Linux security – LSAT

LSAT stands for Linux Security Auditing Tool.

as the man page states:

Linux Security Auditing Tool (LSAT) is a post install security auditing tool. It is modular in design, so new features can be
added quickly. It checks inetd entries and scans for unneeded RPM packages. It is being expanded to work with Linux distributions
other than Red Hat, and checks for kernel versions.

Output is in lsat.out. On subsequent runs, previous output is in lsat.old.

to run simply type in lsat

the lsat.out output file is a text file and contains information such as open ports, world readable/writable files and directories, recommendations on packages to uninstall and many more. I find this to be a very useful tool to run every few weeks to check and verify that everything is working as it should.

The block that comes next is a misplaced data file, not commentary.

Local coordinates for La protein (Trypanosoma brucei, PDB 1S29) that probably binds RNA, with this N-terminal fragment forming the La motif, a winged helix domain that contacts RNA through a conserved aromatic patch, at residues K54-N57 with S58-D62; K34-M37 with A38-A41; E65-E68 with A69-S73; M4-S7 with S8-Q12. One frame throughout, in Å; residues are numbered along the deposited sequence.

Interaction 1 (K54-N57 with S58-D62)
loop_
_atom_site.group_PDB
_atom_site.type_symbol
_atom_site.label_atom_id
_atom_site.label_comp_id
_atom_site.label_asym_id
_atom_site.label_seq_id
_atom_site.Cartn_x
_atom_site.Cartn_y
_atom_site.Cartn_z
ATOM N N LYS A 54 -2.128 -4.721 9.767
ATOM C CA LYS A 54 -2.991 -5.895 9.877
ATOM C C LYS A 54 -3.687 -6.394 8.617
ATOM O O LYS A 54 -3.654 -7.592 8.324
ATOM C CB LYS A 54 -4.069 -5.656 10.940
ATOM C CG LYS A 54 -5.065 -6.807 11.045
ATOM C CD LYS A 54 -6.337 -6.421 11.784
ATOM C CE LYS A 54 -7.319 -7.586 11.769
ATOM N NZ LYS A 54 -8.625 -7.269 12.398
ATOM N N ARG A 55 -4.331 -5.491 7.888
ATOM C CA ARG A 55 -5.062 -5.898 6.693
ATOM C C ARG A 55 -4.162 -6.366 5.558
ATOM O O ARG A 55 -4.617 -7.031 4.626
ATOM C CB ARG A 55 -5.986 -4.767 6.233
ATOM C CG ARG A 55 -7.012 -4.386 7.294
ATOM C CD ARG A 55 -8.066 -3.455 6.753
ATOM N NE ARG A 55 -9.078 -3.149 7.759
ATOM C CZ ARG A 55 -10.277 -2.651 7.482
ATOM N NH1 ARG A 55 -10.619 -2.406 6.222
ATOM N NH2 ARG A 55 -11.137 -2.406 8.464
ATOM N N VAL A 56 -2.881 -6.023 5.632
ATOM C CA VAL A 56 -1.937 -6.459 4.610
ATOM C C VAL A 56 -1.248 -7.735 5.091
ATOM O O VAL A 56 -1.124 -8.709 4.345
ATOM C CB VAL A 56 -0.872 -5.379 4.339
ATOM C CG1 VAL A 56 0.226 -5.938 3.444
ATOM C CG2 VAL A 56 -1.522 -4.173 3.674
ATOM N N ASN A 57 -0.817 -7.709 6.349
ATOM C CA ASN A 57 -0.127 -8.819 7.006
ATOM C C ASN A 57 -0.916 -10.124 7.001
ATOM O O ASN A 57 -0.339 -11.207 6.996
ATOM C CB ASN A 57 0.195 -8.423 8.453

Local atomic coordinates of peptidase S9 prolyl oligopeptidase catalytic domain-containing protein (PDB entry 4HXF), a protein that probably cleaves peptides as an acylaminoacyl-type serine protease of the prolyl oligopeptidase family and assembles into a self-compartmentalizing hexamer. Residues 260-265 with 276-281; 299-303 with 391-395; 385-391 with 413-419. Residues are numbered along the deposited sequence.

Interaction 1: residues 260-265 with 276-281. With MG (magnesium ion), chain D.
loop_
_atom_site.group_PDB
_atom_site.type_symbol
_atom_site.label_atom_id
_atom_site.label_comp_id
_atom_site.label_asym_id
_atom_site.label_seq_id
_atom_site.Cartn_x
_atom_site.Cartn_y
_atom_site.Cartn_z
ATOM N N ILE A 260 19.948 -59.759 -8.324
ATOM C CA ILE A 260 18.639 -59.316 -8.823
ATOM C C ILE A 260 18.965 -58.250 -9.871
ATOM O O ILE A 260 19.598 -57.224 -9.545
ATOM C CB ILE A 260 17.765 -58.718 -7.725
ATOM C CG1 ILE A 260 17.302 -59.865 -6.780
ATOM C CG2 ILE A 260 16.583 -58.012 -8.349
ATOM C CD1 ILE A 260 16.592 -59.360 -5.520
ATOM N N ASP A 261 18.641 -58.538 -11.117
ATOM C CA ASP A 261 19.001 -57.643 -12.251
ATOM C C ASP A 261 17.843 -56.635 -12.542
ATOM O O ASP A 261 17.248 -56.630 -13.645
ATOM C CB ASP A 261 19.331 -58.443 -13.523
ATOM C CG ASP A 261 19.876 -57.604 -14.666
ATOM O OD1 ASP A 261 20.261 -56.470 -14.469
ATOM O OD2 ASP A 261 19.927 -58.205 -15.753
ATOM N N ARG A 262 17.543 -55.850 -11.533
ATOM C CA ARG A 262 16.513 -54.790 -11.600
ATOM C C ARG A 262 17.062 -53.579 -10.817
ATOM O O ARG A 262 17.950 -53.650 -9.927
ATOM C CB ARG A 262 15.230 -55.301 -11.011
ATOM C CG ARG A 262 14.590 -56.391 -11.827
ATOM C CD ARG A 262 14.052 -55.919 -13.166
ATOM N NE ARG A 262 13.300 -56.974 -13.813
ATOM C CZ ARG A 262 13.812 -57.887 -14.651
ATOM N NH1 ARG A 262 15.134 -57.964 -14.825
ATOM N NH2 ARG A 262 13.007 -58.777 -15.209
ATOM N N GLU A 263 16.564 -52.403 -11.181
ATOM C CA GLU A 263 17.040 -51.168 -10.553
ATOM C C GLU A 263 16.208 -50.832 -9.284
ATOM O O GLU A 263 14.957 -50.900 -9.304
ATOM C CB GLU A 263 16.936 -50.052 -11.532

Example output:

Please consider removing these packages.
default init level is not set to 5. Good.
Consider placing: auth.* /var/log/secure
 in your /etc/syslog.conf file.
Consider placing: authpriv.* /var/log/secure
 in your /etc/syslog.conf file.
The last 100 (or less) failed login attempts on the system

This is a list of SUID files on the system:

List of normal files in /dev. MAKEDEV is ok, but there
should be no other files:
This is a list of world writable files

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